As a three year old, Ada Betsabé Ruiz would sing in the church and wind up crying under the power of the Holy Spirit.
But when she was 14, she left the church because of controlling and abusive leaders. She became a skeptic and rebelled against everything she had learned. God had been “misrepresented” to her, so she turned her back on Him.
As an immigrant from the Dominican Republic with her parents, she lived from age three in New York’s Bronx where people blasted from cars either salsa, bachata or hip hop. Biggie and Pun enthralled her, and she started mimicking and composing verses herself.
With no moral compass, Ada fell into lesbianism. She began a formal relationship in 2012 with a domestic partner who had no background in Christianity. Their home was adorned with Buddhas and crystals. “We were both really searching,” she says.
Ada launched a secular hip hop career in English, and she was gaining notoriety. She got a handler and was at the point of signing a major record label. She attended a music conference in Los Angeles in April 2014 to interview with executives.
But the bosses and her new friends did more than just worldly music; they were into Luciferianism, and they invited Ada to participate. They drank wine mixed with blood and apparently performed human sacrifices. Somebody in the cult died mysteriously during the conference, Ada tells God Reports.
Frightened by what she saw and by what was happening, Ada declined to join.
“I had the opportunity to be a part of it, but instead decided to run to Jesus,” she says.
She never signed the record deal and, no longer “skeptical” about the reality of supernatural things, went to her Airbnb in Hollywood to reconcile with Jesus.
“I was terrified after the things that took place in LA,” Ada says. “This situation, however, proved to me that evil was real and good was real.”
Back with Jesus, Ada was ready to turn her back on hip hop entirely. But three months later during revival services, the preacher “picked me out of the crowd and gave me a public prophecy that God wasn’t done, and He’d use my story to reach many,” she says.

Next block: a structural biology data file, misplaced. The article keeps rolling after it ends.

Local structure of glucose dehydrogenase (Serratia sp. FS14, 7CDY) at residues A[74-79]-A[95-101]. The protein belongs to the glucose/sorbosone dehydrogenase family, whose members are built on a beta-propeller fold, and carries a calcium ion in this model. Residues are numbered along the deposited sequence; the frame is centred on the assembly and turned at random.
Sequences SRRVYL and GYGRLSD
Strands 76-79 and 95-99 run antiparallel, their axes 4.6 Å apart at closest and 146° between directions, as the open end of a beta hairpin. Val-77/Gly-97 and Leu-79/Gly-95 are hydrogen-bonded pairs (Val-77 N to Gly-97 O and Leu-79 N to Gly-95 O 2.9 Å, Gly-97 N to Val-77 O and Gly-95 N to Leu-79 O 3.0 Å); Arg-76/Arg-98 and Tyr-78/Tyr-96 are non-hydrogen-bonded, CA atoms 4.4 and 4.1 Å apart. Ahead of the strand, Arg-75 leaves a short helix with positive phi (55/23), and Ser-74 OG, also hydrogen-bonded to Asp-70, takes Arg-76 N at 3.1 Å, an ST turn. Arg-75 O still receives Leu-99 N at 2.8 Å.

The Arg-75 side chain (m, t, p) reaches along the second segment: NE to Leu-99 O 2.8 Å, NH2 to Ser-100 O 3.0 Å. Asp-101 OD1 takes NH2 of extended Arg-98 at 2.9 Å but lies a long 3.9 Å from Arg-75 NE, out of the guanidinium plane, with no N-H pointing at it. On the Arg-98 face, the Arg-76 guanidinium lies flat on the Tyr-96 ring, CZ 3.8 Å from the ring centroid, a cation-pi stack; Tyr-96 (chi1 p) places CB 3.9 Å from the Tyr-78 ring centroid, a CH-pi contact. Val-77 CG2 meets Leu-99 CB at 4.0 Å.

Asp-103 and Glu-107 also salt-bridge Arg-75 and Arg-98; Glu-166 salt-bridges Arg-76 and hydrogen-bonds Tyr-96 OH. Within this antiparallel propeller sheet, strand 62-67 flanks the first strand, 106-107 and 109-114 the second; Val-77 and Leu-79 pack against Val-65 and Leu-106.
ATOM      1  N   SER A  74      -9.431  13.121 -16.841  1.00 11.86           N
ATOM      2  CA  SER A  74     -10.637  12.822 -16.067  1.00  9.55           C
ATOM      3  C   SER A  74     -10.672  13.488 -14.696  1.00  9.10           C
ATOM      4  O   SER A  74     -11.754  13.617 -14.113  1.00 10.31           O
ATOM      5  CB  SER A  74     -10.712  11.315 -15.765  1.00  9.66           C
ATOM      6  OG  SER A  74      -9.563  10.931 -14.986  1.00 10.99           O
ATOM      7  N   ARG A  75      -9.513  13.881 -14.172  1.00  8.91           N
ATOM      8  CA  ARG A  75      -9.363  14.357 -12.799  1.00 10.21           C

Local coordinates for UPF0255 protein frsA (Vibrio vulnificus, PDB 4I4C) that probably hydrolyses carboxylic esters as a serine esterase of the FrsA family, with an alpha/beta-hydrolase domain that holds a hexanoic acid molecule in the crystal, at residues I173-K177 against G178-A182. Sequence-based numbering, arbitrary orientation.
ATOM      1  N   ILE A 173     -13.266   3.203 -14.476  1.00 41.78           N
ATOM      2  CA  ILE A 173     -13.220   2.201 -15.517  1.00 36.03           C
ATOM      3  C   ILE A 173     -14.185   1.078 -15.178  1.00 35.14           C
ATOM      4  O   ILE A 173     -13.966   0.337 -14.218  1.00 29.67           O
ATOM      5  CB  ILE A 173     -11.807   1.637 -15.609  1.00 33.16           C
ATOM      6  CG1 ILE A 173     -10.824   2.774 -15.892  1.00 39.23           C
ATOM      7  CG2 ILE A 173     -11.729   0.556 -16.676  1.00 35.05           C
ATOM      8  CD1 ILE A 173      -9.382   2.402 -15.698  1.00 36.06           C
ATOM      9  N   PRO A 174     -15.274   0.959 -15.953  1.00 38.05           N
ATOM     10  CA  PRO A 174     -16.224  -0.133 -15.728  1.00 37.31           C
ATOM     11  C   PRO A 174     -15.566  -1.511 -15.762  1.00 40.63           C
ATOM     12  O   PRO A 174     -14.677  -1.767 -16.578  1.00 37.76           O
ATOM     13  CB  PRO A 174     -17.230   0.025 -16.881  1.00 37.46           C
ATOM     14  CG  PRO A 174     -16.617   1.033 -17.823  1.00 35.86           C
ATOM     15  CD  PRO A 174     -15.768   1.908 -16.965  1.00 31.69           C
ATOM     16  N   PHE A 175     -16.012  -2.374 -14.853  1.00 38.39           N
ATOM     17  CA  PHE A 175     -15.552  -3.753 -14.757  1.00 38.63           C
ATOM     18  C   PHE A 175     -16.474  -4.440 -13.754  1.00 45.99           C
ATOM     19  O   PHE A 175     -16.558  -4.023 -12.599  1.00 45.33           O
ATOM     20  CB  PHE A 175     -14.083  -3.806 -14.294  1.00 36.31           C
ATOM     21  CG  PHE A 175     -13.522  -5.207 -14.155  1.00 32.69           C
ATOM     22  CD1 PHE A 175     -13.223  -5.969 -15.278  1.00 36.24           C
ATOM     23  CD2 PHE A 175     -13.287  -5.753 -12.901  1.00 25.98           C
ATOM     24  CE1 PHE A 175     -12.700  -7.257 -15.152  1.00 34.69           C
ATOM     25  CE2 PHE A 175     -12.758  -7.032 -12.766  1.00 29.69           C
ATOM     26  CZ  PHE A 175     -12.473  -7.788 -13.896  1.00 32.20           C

“I’d be a sharpened arrow in her hands,” Ada adds.
Dutifully, Ada began making Christian raps. This time she used a lot of Spanish. Ada’s music involves more than a sprinkling of Spanish. Right now in Christian Hip Hop, a lot of artists, recognizing the huge market among Latino Christians, include snippets of Spanish. But Ada’s music distances itself from the crowd because it’s about 50-50 Spanish English.
“I don’t think my niche is too limited. I think it’s highly un-tapped,” she says. “People in Spanish speaking countries love English music, and they love hearing some Spanish mixed in to the songs. I used to feel like I HAD TO choose one language but honestly, this is who I am. I’ll talk to you in English and switch to Spanish halfway through the conversation.”
It’s not street lingo; it’s high-grade Spanish that would get the nod from the Royal Spanish Academy in Madrid.
Now based in Boston, Ada dropped her first album in January 2016 on her 25th birthday “as a personal offering to God for giving me life,” she says. Freedom debuted in the top 20 of iTunes Hip-Hop chart with its lead single and video, “Mi Escudo,” generating close to 100K views on YouTube. She followed it up with an EP “Personal.”
Ada was named one of the 10 women to watch in CHH in March of this year by Rapzilla. She has toured Honduras, Guatemala, El Salvador, Mexico and Colombia. Her next project to set to be released this summer.
Ada remembers to strike a balance between ministry and business.
“My biggest personal struggle has been identity and staying grounded on who God says I am and being faithful to the path He’s already written for me,” Ada says. “I’ve struggled with comparison and often find myself walking into commitments, events and collaborations all because it seems like what I should do or ‘this is what will get me to my destiny.’
“After I’m in it, I realize, ‘Wow I should’ve asked God about this, not my feelings or the other industry people around me (who have great intentions, but are simply just not well informed on what MY particular path is),’” she adds.
Ada’s odyssey in and out of the world has been “super overwhelming.” She hopes to one day write a book and produce a “dope” movie. Already lives are changing around her when people hear her testimony, she says.
Ada is no longer three years old, but she still cries when she sings. Hip hop is known for flaunting a tough guy — and even a tough girl — image, not for being overly sensitive.
“Crying on the set is not my normal thing, but it has happened,” she says.
Read about other Christian hip hop artists by clicking: 1K Phew – Aaron Cole — Ada Betsabé – Andy Mineo – Bizzle – Canon – Cass – Datin – Flame – Gawvi – HeeSun Lee – Jackie Hill-Perry – JGivens – John Givez – KB – Lecrae – Lil T Tyler Brasel– MC Jin – NF – nobigdyl. – Propaganda – Ruslan – Sevin – Social Club Misfits – Steven Malcolm – Tedashii – Tobe Nwigwe – Trip Lee – Wande Isola – WhatUpRG
And an overview article about the state of affairs in CHH: Christian Hip Hop in Controversy.
Michael Ashcraft is CEO of Cuisine Natural which sells bamboo steamers.